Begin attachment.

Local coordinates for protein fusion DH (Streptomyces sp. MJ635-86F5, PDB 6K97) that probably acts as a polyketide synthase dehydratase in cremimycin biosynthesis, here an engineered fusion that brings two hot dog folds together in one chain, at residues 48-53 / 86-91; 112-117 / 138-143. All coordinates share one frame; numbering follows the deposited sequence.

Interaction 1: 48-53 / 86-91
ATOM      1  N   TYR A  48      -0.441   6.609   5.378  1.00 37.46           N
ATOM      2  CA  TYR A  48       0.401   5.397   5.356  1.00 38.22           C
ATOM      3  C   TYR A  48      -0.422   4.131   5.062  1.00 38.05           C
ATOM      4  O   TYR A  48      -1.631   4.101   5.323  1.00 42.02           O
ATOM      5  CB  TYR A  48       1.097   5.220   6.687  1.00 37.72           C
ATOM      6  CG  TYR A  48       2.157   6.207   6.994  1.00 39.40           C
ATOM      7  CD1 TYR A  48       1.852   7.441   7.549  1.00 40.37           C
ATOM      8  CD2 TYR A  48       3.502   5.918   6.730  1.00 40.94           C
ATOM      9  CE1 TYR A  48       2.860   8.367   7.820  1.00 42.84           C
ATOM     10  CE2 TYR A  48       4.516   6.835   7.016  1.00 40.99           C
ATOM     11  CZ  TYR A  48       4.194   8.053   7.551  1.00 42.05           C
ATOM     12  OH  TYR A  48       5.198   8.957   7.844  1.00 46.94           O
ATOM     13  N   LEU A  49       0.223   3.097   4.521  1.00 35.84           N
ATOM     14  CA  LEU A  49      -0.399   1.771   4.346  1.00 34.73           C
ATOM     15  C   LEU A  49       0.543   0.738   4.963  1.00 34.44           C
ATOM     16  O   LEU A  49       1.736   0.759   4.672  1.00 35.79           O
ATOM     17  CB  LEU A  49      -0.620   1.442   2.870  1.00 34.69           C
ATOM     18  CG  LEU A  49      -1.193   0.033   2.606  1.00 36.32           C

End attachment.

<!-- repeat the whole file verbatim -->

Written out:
Local coordinates for protein fusion DH (Streptomyces sp. MJ635-86F5, PDB 6K97) that probably acts as a polyketide synthase dehydratase in cremimycin biosynthesis, here an engineered fusion that brings two hot dog folds together in one chain, at residues 48-53 / 86-91; 112-117 / 138-143. All coordinates share one frame; numbering follows the deposited sequence.

Interaction 1: 48-53 / 86-91
ATOM      1  N   TYR A  48      -0.441   6.609   5.378  1.00 37.46           N
ATOM      2  CA  TYR A  48       0.401   5.397   5.356  1.00 38.22           C
ATOM      3  C   TYR A  48      -0.422   4.131   5.062  1.00 38.05           C
ATOM      4  O   TYR A  48      -1.631   4.101   5.323  1.00 42.02           O
ATOM      5  CB  TYR A  48       1.097   5.220   6.687  1.00 37.72           C
ATOM      6  CG  TYR A  48       2.157   6.207   6.994  1.00 39.40           C
ATOM      7  CD1 TYR A  48       1.852   7.441   7.549  1.00 40.37           C
ATOM      8  CD2 TYR A  48       3.502   5.918   6.730  1.00 40.94           C
ATOM      9  CE1 TYR A  48       2.860   8.367   7.820  1.00 42.84           C
ATOM     10  CE2 TYR A  48       4.516   6.835   7.016  1.00 40.99           C
ATOM     11  CZ  TYR A  48       4.194   8.053   7.551  1.00 42.05           C
ATOM     12  OH  TYR A  48       5.198   8.957   7.844  1.00 46.94           O
ATOM     13  N   LEU A  49       0.223   3.097   4.521  1.00 35.84           N
ATOM     14  CA  LEU A  49      -0.399   1.771   4.346  1.00 34.73           C
ATOM     15  C   LEU A  49       0.543   0.738   4.963  1.00 34.44           C
ATOM     16  O   LEU A  49       1.736   0.759   4.672  1.00 35.79           O
ATOM     17  CB  LEU A  49      -0.620   1.442   2.870  1.00 34.69           C
ATOM     18  CG  LEU A  49      -1.193   0.033   2.606  1.00 36.32           C